By NEIL HARTNELL
Tribune Business Editor
KERZNER International is earning base management fees equivalent to 2 per cent and 3 per cent of gross revenues generated, respectively, by the Atlantis and One & Only Ocean Club under the terms of its $2.5 billion debt restructuring, Tribune Business can reveal.
Never-before revealed details of the former Paradise Island resort owner's deal with its lenders are contained in a Standard & Poor's (S&P) report obtained by this newspaper, other information disclosing that Atlantis achieved an average 64 per cent occupancy rate for the nine months to end-September 2011.
The S&P report, detailed May 24, 2012, also notes that the Atlantis and One & Only Ocean Club properties remain mortgaged to the extent of a $2.3 billion securitised loan, which has been extended until September 9, 2014.
Brookfield Asset Management, which exchanged the $174.4 million owed by Kerzner International to its BREF Bahamas fund for 100 per cent equity ownership of the two resorts' real estate, now has the responsibility of re-paying that $2.3 billion.
S&P received its information from Wells Fargo, the bank that acted as special servicer to the Kerzner International loan once it went into default in 2011 last year.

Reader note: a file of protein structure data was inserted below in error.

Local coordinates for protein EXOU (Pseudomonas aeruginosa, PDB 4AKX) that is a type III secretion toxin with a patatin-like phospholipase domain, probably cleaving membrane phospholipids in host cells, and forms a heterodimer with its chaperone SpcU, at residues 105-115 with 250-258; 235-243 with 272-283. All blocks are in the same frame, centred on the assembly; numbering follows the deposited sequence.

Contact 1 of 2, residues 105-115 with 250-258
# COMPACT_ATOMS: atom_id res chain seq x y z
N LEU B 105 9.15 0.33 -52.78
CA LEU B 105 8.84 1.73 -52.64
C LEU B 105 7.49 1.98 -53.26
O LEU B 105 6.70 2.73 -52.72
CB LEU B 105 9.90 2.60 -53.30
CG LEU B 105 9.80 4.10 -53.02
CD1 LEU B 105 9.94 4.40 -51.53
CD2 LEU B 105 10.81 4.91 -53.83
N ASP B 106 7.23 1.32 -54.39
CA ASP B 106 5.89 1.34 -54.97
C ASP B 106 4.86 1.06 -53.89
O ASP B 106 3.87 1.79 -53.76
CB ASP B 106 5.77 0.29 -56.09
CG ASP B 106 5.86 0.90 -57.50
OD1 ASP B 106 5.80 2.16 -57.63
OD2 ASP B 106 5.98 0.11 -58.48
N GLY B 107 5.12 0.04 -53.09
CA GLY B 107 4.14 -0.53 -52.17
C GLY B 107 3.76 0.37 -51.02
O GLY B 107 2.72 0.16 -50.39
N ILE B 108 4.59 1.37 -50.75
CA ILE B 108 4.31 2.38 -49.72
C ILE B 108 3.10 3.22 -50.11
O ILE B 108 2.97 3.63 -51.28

The Wall Street credit rating agency's report said: "According to Wells Fargo, the terms of the loan modification include, but are not limited to: Kerzner to continue managing the Atlantis resort and the Ocean Club properties for a base management fee of 2 per cent and 3 per cent, respectively."
These fees, and their amount, are in line with what many brand operators in the Bahamian hotel industry earn for managing resort properties in this nation.
The S&P report, though, provides further details and insight into the restructuring that led to the 'debt-for-equity' swap which paved the way for Brookfield, the Toronto-headquartered asset manager, to take over the two Paradise Island resorts that it branded as "iconic".
It was previously disclosed that Kerzner International has been given by Brookfield a "minimum" three-six year management agreement for Atlantis, and a 15-year agreement to run the One & Only Ocean Club, provided it met certain performance targets set by the new owners. The fees, though, were not.
Other details disclosed by the S&P report were:
The maturity of the $2.3 billion loan secured on Atlantis and the One & Only Ocean Club's real estate, plus other Paradise Island assets, has been extended to September 9, 2014.
A $10 million paydown on the principal owed to Kerzner International's senior lenders occurred when the debt restructuring closed on April 27, 2012.
Cash held in what is called an "excess cash reserve account", totalling more than $60 million, will be employed on an equitable to pay down principal owed to both senior and junior lenders.
The interest rate paid to senior lenders has not changed.
Junior lenders have seen a 25 basis points, or 0.25 per cent, increase in the interest paid on the debt owed to them
Wells Fargo waived its rights to special servicing fees and other remuneration in exchange for a one-time $2.5 million fee "paid by the borrower", likely meaning Kerzner International